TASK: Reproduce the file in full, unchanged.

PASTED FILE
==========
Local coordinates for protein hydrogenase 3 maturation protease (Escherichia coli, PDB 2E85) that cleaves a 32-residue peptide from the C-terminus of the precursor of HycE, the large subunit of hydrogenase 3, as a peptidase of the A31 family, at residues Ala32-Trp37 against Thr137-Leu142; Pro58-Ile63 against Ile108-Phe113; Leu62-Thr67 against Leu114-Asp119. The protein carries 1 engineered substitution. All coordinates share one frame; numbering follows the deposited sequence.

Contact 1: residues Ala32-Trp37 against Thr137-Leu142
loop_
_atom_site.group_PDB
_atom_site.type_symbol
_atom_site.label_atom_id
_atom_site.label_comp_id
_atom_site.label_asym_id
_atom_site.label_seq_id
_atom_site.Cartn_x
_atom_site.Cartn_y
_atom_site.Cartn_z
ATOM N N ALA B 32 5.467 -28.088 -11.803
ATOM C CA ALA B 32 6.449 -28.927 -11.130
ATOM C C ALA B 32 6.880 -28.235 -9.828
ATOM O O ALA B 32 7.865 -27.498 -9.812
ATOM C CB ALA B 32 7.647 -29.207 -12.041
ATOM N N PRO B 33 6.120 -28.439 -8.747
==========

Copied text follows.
Local coordinates for protein hydrogenase 3 maturation protease (Escherichia coli, PDB 2E85) that cleaves a 32-residue peptide from the C-terminus of the precursor of HycE, the large subunit of hydrogenase 3, as a peptidase of the A31 family, at residues Ala32-Trp37 against Thr137-Leu142; Pro58-Ile63 against Ile108-Phe113; Leu62-Thr67 against Leu114-Asp119. The protein carries 1 engineered substitution. All coordinates share one frame; numbering follows the deposited sequence.

Contact 1: residues Ala32-Trp37 against Thr137-Leu142
loop_
_atom_site.group_PDB
_atom_site.type_symbol
_atom_site.label_atom_id
_atom_site.label_comp_id
_atom_site.label_asym_id
_atom_site.label_seq_id
_atom_site.Cartn_x
_atom_site.Cartn_y
_atom_site.Cartn_z
ATOM N N ALA B 32 5.467 -28.088 -11.803
ATOM C CA ALA B 32 6.449 -28.927 -11.130
ATOM C C ALA B 32 6.880 -28.235 -9.828
ATOM O O ALA B 32 7.865 -27.498 -9.812
ATOM C CB ALA B 32 7.647 -29.207 -12.041
ATOM N N PRO B 33 6.120 -28.439 -8.747